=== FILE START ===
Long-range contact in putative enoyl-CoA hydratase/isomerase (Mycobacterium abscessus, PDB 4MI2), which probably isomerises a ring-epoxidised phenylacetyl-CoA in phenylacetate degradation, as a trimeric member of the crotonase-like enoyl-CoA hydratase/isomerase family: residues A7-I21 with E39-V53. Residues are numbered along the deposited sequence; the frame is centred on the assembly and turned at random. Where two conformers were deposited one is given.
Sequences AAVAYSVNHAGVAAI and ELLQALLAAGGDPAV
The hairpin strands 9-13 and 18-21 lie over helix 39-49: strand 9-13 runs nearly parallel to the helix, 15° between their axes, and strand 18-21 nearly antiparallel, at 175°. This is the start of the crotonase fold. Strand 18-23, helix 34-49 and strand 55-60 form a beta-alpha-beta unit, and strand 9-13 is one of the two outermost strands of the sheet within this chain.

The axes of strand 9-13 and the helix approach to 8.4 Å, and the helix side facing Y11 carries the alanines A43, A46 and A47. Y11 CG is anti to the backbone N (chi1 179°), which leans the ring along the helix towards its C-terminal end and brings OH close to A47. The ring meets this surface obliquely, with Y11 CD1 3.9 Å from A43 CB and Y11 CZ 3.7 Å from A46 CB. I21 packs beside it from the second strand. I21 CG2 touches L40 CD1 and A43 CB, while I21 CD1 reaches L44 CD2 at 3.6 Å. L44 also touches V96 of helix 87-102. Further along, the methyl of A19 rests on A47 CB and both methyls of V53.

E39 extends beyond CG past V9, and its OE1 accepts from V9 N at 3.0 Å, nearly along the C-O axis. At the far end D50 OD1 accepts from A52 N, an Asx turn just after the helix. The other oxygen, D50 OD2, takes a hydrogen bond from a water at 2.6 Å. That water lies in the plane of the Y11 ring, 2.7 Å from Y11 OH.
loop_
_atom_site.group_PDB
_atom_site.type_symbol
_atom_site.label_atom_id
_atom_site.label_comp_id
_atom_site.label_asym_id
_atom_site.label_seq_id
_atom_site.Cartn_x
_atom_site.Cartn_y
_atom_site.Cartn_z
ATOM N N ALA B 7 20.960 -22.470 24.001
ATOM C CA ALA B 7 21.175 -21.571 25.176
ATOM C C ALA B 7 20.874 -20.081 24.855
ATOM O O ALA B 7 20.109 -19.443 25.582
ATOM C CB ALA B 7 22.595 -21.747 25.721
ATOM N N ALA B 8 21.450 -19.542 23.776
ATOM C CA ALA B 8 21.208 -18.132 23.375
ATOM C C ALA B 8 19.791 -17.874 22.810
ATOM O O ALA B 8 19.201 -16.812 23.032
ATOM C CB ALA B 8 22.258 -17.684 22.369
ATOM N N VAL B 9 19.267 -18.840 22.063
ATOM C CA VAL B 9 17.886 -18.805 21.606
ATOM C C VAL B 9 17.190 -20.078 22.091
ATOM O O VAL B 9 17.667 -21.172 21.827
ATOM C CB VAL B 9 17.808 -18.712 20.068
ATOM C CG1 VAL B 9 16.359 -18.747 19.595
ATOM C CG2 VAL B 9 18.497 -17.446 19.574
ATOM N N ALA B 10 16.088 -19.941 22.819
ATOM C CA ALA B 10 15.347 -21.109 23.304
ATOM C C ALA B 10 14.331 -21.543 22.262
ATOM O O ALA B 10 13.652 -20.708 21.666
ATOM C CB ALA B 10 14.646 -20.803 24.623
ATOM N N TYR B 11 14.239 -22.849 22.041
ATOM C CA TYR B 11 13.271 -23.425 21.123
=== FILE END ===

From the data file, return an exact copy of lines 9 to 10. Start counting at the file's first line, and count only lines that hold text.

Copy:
_atom_site.label_atom_id
_atom_site.label_comp_id